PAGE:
Robin Hood 140 mins Cert: 12A Dir: Ridley Scott Rating: 3/5
What would you get if you gave Han Solo a horse, placed him in the medieval era, and gave him a bow and arrow instead of a trusty blaster?
Well, if you’re director Ridley Scott, you’d have Robin Hood. Touting itself as the definitive take on the legendary outlaw, Scott’s story is that of Robin Longstride (Russell Crowe), a Saxon archer in King Richard’s army, though often the focus is more upon the conflict between the English and the French.
Throughout the film, Crowe successfully acts the part of a perfect scoundrel with a heart of gold, and if you can ignore the fact that his accent fluctuates a bit during the film, his dialogue is captivating, if a bit clichéd.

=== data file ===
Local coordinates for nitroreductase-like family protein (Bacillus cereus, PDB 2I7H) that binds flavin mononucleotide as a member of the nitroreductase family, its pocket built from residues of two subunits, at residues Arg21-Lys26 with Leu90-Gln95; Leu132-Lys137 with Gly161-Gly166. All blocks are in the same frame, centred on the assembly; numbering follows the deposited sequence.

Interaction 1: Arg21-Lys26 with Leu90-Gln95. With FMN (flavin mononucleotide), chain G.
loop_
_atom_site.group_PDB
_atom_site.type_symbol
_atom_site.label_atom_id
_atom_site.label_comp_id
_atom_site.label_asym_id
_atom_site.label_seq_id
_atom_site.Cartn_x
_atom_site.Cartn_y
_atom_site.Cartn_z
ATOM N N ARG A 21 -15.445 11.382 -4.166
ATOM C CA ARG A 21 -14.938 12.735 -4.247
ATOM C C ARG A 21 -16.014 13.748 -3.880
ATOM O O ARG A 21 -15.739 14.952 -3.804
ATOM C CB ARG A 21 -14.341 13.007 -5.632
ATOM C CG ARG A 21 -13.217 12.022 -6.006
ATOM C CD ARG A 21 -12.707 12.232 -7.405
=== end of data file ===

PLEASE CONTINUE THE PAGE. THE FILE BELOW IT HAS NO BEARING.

Robin’s companions Will Scarlett (Scott Grimes) and Little John (Kevin Durand) provide a lot of the comic relief for an otherwise serious subject, with screenwriter Brian Helgeland working in a few Welsh and Scottish jokes at the expense of Scarlett and John.
Cate Blanchett portrays Marion Loxley with more ferocity than previous takes on the character and tries her damnedest to make the story between Robin and Marion come together, though what results is a romance that’s rushed and a bit too trite.
If you’re looking for a film with two decent set piece battles reminiscent of Braveheart, bits of snappy dialogue, and a semi cliché debate on governments and their people, you may want to give this a look.
But if you’re looking for the Robin Hood you’re more familiar with, gallivanting about the countryside stealing from the rich and giving to the poor, you may want to wait until the next (albeit rumoured) instalment